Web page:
This cataclysm by geometrodynamic resonances is more famously demonstrated in the volcanism of the mostly molten Jovian moon Io, situated near the Roche limit within which satellites destruct.
  12. Sep 4, 2007 #11


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    Something that should perhaps be pointed out here is that friction is unfairly blamed for some heating phenomena. With very high-speed aircraft or things entering Earth's atmosphere from space, the heat of compression from the bow wave is actually far more contributory than air friction is.
  13. Sep 5, 2007 #12


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    Please give me an example of something that is accelerating heating up without friction?

    Offhand I am not aware of such a thing. You can heat things up with a blowtorch, for instance, but while that meets the "heating things up" part of the question, it doesn't have anything to do with the "accelerating" part of the question.

    Note that for instance the moon of Jupiter that was mentioned, Io, has both tidal forces and friction

    Heat is a form of energy, so it has to come from somewhere. One source of heat is the kinetic energy of a body which is slowed down by frictional forces. The energy of the system has to be conserved, so the kinetic energy of the moving body is converted into heat by the frictional force.

    There are other sources of energy that can be used to heat things up, like the blowtorch I mentioned.

    I really can't think of anything that would involve acceleration and heat other than friction offhand.
  14. Sep 5, 2007 #13
    I thought that all matter radiates some quantity of energy when subjected to pressure, such as an accelerating force.

    For example, if we start with a gas-filled piston/cylinder, then apply a force to the piston, wouldn’t the compression force increase the internal pressure, causing the system to emit some quantity of energy? If so, then wouldn’t this also apply to all bodies, since nothing is perfectly rigid?

    I suppose this emission of energy would be brief, because the force of a constant acceleration would be compensated for by a new state of internal equilibrium…but a compound acceleration would be a different story.

    And conversely, if the same piston were –pulled- rather than pushed, wouldn’t there be a drop in internal pressure, resulting in the –absorption- of energy?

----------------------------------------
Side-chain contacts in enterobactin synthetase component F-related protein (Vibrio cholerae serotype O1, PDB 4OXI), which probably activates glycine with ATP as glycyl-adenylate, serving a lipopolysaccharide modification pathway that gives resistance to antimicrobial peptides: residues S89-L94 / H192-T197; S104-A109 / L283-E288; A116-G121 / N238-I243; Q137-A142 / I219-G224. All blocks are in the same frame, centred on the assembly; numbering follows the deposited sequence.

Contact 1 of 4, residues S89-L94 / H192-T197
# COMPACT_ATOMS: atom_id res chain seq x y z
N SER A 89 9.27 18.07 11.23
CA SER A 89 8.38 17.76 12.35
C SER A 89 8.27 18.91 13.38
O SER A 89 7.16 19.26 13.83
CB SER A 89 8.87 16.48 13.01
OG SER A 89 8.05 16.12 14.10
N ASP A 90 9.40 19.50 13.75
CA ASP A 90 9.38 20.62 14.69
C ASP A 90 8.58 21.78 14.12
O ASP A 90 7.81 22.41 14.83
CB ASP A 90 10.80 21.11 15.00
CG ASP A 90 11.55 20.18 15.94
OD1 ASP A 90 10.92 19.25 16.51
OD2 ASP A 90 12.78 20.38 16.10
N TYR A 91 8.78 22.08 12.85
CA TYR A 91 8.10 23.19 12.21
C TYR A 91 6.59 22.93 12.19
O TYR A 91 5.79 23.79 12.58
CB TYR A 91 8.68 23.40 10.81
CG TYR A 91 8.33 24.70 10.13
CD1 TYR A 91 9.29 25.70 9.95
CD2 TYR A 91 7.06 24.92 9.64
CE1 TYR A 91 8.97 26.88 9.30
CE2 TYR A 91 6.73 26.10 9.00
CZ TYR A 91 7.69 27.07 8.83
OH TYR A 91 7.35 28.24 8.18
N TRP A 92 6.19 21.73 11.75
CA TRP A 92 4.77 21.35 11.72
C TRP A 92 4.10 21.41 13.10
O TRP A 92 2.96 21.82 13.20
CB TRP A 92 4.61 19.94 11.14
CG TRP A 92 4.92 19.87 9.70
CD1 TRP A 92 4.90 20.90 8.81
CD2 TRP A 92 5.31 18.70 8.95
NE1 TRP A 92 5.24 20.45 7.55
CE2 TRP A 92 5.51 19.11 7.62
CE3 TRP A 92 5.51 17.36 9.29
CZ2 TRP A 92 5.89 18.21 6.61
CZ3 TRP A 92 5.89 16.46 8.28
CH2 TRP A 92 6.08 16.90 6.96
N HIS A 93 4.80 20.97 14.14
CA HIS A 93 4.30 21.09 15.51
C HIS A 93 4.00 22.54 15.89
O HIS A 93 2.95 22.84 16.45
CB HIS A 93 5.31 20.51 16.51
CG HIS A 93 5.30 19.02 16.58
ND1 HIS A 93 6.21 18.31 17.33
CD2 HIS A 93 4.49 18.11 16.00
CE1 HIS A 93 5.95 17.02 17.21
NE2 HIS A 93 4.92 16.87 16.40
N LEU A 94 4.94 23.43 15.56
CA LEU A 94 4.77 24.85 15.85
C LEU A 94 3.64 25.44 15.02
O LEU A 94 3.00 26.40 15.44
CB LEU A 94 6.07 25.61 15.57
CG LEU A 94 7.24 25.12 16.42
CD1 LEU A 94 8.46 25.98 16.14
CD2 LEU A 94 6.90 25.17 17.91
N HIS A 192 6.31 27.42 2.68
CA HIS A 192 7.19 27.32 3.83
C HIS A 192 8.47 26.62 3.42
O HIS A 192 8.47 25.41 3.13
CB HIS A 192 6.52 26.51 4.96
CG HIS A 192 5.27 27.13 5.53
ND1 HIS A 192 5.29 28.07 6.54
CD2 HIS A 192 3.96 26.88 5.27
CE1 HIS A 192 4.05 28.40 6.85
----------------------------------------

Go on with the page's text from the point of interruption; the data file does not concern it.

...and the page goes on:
15. Sep 6, 2007 #14


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    I'm getting a better idea of what you're interested in, but this description is a bit garbled.

    What you probably mean is that if you compress a gas, it heats up. This does have a lot to do with pressure, but it doesn't have anything to do with "radiating energy", and only a little bit to do with acceleration.

    [add]In fairness, one could say that the issue has to do generally with transferring energy, but "radiating" is the wrong word here, technically radiation is one specific means of transfering energy, a means that is not related to this particular problem.

    Thermodynamics isn't my main interest, but in order to compress a gas, you have to do work, for example you have to push on the piston.

    Where does this energy go? It goes into the internal energy of the gas. The gas is a bunch of atoms or molecules moving around rapidly in random directions. The only way for a gas to store energy is in the motion (kinetic energy) of the molecules. And since temperature is a measure of the average kinetic energy of a molecule, and because the molecules are not created or destroyed, when you do work on a gas the stored energy must show up as heat.

    The details of how the energy gets transfered is that the molecules hit a moving piston, and this causes them to speed up. So I suppose you could say that compressing the gas by moving the piston accelerates the molecules, but I didn't get that from your original question. "Radiating energy" really doesn't apply in any way that I can see.